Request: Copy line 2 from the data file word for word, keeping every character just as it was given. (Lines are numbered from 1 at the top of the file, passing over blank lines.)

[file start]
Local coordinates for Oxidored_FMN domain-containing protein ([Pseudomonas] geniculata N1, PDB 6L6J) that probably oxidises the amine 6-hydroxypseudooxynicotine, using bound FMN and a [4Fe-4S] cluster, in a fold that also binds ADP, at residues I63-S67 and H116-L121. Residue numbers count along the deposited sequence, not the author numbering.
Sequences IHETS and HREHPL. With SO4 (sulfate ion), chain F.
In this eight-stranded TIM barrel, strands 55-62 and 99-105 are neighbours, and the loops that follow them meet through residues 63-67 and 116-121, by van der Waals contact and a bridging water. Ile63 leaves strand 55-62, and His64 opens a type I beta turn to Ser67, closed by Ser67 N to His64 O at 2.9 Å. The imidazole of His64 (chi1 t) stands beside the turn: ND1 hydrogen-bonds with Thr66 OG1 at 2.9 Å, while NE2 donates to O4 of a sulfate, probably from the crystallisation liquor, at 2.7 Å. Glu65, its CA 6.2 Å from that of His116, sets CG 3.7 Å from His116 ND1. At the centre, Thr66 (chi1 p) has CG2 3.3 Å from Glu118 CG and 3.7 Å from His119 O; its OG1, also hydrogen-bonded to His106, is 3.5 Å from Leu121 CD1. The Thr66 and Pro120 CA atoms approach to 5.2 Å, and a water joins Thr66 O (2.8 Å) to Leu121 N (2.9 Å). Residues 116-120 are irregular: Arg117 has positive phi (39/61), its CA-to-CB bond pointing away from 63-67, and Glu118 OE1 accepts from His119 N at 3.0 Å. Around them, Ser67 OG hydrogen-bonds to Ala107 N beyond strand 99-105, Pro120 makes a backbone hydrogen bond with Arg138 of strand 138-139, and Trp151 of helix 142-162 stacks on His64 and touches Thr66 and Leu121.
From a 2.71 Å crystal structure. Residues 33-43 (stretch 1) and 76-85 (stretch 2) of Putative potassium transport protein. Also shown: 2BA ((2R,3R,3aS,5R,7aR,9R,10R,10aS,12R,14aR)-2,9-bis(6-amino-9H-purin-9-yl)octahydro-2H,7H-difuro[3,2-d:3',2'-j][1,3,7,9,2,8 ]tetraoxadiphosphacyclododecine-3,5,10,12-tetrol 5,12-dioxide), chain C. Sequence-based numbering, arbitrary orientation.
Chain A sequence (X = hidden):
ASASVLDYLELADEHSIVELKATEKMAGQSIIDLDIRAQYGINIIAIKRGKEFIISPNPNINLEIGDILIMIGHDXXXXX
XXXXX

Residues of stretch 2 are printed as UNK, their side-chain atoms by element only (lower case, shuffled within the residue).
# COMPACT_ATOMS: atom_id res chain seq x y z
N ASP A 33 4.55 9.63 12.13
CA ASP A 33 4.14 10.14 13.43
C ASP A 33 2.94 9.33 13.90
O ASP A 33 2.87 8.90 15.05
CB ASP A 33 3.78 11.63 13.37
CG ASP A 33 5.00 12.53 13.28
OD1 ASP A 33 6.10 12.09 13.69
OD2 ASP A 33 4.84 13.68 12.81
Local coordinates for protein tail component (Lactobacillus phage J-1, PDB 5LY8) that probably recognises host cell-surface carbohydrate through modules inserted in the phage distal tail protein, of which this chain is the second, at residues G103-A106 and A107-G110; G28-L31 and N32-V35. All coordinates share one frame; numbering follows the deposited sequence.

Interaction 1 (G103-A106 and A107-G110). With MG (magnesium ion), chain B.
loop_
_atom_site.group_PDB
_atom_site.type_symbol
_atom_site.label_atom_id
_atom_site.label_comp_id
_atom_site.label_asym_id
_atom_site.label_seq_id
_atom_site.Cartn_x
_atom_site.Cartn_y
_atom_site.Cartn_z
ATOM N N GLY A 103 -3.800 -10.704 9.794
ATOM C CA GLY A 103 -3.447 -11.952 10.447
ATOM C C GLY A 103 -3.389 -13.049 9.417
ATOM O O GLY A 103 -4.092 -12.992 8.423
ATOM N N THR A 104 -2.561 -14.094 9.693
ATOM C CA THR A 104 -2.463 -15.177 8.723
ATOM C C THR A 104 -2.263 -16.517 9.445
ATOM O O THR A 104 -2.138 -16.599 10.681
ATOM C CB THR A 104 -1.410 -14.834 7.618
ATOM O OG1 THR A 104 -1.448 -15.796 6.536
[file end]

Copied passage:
Sequences IHETS and HREHPL. With SO4 (sulfate ion), chain F.